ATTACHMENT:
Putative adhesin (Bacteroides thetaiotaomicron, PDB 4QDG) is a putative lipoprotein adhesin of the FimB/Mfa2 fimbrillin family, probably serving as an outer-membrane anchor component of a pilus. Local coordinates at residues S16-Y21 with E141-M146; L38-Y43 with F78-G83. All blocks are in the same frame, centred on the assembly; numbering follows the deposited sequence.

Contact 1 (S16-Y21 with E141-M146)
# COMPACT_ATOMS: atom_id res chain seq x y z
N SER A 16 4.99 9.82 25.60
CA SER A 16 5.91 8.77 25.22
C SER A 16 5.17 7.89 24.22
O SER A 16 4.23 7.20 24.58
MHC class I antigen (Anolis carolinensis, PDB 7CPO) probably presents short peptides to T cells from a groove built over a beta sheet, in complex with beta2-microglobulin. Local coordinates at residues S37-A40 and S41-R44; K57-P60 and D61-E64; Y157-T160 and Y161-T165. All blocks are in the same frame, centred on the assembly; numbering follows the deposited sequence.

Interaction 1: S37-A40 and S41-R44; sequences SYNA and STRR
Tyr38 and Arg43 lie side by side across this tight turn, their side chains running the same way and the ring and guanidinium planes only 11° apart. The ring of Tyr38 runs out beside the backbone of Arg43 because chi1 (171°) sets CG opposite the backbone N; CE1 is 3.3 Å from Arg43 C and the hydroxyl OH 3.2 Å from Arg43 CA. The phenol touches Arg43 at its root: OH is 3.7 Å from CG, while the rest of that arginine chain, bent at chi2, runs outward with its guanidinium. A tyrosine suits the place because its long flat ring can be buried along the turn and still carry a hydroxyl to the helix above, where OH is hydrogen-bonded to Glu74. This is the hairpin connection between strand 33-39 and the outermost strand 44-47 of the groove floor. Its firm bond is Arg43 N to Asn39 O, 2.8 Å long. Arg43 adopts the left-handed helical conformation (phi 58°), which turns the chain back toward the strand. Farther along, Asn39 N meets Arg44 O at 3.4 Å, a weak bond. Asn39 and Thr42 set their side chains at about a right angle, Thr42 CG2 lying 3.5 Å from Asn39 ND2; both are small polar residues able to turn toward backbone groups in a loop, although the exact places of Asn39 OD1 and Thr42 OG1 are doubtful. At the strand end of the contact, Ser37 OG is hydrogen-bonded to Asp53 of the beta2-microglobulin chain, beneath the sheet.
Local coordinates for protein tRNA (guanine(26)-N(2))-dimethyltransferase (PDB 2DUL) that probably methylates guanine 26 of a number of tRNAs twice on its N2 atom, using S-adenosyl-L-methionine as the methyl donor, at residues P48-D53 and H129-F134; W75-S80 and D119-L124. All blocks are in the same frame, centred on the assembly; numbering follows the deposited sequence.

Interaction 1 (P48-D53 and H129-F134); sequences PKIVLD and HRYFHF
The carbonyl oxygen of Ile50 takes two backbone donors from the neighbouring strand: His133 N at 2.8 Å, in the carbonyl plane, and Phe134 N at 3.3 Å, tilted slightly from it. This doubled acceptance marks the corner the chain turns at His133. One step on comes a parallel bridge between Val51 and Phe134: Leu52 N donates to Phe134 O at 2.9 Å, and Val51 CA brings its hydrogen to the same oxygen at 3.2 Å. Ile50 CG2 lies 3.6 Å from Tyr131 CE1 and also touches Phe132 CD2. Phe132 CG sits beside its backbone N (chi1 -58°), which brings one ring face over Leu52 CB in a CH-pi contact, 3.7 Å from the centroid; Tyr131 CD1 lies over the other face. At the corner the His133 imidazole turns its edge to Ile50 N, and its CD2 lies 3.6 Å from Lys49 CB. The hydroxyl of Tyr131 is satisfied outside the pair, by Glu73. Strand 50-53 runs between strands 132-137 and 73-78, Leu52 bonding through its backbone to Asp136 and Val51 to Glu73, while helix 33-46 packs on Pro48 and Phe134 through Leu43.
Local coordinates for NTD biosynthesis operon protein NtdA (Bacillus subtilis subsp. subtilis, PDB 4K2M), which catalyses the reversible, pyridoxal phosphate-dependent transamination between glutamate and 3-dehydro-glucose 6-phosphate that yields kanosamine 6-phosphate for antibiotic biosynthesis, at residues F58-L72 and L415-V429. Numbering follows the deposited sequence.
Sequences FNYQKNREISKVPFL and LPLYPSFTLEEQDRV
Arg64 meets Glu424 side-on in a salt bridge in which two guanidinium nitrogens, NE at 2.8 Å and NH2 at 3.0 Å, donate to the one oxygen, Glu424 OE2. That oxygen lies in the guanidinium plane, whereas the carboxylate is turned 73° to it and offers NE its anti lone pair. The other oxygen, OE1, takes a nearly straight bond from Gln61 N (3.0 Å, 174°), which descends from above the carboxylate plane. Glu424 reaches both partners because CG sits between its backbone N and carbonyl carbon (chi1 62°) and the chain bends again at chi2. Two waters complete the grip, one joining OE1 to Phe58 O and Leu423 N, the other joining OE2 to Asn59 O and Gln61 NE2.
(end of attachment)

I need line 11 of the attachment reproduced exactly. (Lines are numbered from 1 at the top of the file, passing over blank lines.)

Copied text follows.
Local coordinates for protein tRNA (guanine(26)-N(2))-dimethyltransferase (PDB 2DUL) that probably methylates guanine 26 of a number of tRNAs twice on its N2 atom, using S-adenosyl-L-methionine as the methyl donor, at residues P48-D53 and H129-F134; W75-S80 and D119-L124. All blocks are in the same frame, centred on the assembly; numbering follows the deposited sequence.